So, before we get into it, can we start by diving in a little bit more about where you’re originally from and where you’re living now?

Ivan: I was born in Morelia Mexico. My dad brought us to the US when I was 2 years old. My parents raised my brothers and sisters in Avondale AZ. My parents spent all their savings to move and give us a chance for a better life

Growing up my parents never had excess money to spend on a trip or other things kids might want. I remember the first time I ever ate at a sit-down restaurant was for my high school graduation. Everyone has their own perspective on what a good childhood is, but I wouldn’t change anything about mine.

HDF: Which is probably why you have such a hard work ethic?

Ivan: Yeah, I love everything about growing up as child, I strongly believe that growing up the way I did was what made me the person I am today. Seeing my dad work 7 days a week to give us everything we needed, is the main reason I work so hard

 

HDF: He probably also taught you resilience in that manner.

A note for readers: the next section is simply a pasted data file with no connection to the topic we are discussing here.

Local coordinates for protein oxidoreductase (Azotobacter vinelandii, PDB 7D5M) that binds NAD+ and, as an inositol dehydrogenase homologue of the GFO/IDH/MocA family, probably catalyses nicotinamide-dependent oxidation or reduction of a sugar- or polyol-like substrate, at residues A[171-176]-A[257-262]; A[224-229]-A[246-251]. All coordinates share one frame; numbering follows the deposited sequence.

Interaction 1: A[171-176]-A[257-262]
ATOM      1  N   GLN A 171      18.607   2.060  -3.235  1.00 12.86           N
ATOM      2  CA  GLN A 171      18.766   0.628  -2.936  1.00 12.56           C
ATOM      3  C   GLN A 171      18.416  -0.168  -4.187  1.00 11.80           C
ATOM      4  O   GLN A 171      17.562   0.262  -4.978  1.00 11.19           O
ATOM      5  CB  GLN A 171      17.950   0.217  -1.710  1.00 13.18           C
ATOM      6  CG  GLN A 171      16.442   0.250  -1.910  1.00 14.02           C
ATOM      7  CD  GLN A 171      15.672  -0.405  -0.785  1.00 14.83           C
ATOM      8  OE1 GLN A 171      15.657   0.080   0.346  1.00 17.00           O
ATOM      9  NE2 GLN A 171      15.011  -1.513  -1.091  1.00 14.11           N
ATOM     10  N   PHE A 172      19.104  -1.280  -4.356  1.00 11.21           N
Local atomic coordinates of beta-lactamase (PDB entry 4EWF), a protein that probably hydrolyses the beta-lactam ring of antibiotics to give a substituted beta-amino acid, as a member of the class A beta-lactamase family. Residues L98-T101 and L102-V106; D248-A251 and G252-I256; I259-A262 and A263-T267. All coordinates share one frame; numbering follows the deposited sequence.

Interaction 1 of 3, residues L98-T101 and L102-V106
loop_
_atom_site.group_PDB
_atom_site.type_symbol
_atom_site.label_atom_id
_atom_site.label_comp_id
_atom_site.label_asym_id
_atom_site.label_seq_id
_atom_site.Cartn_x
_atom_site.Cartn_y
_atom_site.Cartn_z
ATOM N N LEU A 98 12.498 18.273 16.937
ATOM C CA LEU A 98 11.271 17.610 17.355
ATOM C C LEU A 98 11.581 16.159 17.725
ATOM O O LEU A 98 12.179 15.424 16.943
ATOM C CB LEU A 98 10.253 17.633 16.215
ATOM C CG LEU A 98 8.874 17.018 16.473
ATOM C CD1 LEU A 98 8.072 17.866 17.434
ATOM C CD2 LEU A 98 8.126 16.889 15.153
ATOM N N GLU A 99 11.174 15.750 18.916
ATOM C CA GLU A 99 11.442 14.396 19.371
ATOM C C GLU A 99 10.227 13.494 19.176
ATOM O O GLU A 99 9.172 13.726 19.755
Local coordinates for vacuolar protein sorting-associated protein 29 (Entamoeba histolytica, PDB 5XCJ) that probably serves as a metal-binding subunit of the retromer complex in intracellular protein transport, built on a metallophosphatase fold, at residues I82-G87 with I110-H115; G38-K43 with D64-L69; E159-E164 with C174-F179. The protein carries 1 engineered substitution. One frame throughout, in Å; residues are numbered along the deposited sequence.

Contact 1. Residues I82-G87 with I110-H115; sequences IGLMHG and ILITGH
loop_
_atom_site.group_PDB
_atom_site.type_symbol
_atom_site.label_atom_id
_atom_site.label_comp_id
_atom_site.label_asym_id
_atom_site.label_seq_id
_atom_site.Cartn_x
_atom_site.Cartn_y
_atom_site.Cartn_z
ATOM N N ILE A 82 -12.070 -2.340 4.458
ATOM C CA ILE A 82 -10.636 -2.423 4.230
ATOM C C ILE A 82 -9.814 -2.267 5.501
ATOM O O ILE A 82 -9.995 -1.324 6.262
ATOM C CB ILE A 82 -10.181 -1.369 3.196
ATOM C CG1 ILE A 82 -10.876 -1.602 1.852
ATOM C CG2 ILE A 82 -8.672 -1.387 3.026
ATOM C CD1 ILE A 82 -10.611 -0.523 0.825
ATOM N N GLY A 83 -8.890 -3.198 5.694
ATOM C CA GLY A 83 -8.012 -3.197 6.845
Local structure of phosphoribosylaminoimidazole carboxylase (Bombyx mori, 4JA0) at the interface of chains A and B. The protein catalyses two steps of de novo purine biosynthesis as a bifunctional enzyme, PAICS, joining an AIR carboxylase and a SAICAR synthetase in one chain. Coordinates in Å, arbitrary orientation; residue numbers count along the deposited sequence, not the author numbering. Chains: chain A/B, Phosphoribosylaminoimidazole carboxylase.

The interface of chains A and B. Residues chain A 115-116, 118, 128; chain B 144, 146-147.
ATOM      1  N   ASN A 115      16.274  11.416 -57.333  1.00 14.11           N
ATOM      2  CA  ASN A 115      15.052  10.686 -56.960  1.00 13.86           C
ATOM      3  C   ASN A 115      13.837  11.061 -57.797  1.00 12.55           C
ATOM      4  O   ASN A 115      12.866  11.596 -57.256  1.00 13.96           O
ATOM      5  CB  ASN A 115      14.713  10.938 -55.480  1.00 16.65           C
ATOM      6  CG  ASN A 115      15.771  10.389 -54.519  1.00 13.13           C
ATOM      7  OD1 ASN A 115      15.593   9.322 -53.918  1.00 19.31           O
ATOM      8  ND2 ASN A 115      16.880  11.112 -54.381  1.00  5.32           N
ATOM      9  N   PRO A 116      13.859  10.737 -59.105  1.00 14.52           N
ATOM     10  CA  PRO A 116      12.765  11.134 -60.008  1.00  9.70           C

So, I first learned about your concept from both powerhouse PR, Nicole Myden, and then more in depth from rising star jewelry designer Oleg Gold, but tell me a little bit more about your backstory and what you were doing before Hidden Kitchen?

Ivan: So, I started culinary school in 2009 at Estrella Mountain Community College. I dropped out, as the country club I was working part time at, offered me a full-time job.

During that time, I needed the money and I chose work over school, which now I regret, as I would have loved to finish. However, I am very lucky to have had the people around me who influenced me in my career.

The culinary director from EMCC Steven Griffiths would always sign me up to do charity events, demos, literally everything dealing with food. One day he contacted me saying he got me a job at one of the most exclusive clubs in San Francisco.

San Francisco | Photo by @timberfoster

I decided to jump on that and moved to California, I worked there for almost two years for some of the wealthiest people in the US. One of the places I worked at in San Francisco was The Bohemian Club.

Working there alone was an experience! We would have to take a van that had all the windows blacked out and go through 3 security checkpoints just to get in the kitchen.